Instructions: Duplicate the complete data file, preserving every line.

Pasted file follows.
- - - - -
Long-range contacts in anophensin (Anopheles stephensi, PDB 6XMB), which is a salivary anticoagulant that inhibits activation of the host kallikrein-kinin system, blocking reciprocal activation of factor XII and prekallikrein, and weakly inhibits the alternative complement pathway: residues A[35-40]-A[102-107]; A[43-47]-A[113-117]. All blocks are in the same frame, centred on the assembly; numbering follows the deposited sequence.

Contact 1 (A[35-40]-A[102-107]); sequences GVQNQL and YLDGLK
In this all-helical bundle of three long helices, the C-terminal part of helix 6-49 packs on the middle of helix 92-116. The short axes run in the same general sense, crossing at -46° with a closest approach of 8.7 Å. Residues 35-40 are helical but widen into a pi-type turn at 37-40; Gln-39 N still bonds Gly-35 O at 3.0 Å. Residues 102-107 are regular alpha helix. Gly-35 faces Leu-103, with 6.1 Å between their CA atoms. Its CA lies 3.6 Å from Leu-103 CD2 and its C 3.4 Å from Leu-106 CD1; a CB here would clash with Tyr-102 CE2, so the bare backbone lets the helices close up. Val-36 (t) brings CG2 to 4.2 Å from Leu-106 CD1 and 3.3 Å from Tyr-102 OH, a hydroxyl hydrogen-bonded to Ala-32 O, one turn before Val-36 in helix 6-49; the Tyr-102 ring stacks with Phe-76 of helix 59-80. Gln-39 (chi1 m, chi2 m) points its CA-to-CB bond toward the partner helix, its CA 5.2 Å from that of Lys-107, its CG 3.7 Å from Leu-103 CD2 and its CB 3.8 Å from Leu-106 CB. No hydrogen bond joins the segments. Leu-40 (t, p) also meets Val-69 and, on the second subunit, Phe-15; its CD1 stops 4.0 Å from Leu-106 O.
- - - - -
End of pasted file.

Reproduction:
Long-range contacts in anophensin (Anopheles stephensi, PDB 6XMB), which is a salivary anticoagulant that inhibits activation of the host kallikrein-kinin system, blocking reciprocal activation of factor XII and prekallikrein, and weakly inhibits the alternative complement pathway: residues A[35-40]-A[102-107]; A[43-47]-A[113-117]. All blocks are in the same frame, centred on the assembly; numbering follows the deposited sequence.

Contact 1 (A[35-40]-A[102-107]); sequences GVQNQL and YLDGLK
In this all-helical bundle of three long helices, the C-terminal part of helix 6-49 packs on the middle of helix 92-116. The short axes run in the same general sense, crossing at -46° with a closest approach of 8.7 Å. Residues 35-40 are helical but widen into a pi-type turn at 37-40; Gln-39 N still bonds Gly-35 O at 3.0 Å. Residues 102-107 are regular alpha helix. Gly-35 faces Leu-103, with 6.1 Å between their CA atoms. Its CA lies 3.6 Å from Leu-103 CD2 and its C 3.4 Å from Leu-106 CD1; a CB here would clash with Tyr-102 CE2, so the bare backbone lets the helices close up. Val-36 (t) brings CG2 to 4.2 Å from Leu-106 CD1 and 3.3 Å from Tyr-102 OH, a hydroxyl hydrogen-bonded to Ala-32 O, one turn before Val-36 in helix 6-49; the Tyr-102 ring stacks with Phe-76 of helix 59-80. Gln-39 (chi1 m, chi2 m) points its CA-to-CB bond toward the partner helix, its CA 5.2 Å from that of Lys-107, its CG 3.7 Å from Leu-103 CD2 and its CB 3.8 Å from Leu-106 CB. No hydrogen bond joins the segments. Leu-40 (t, p) also meets Val-69 and, on the second subunit, Phe-15; its CD1 stops 4.0 Å from Leu-106 O.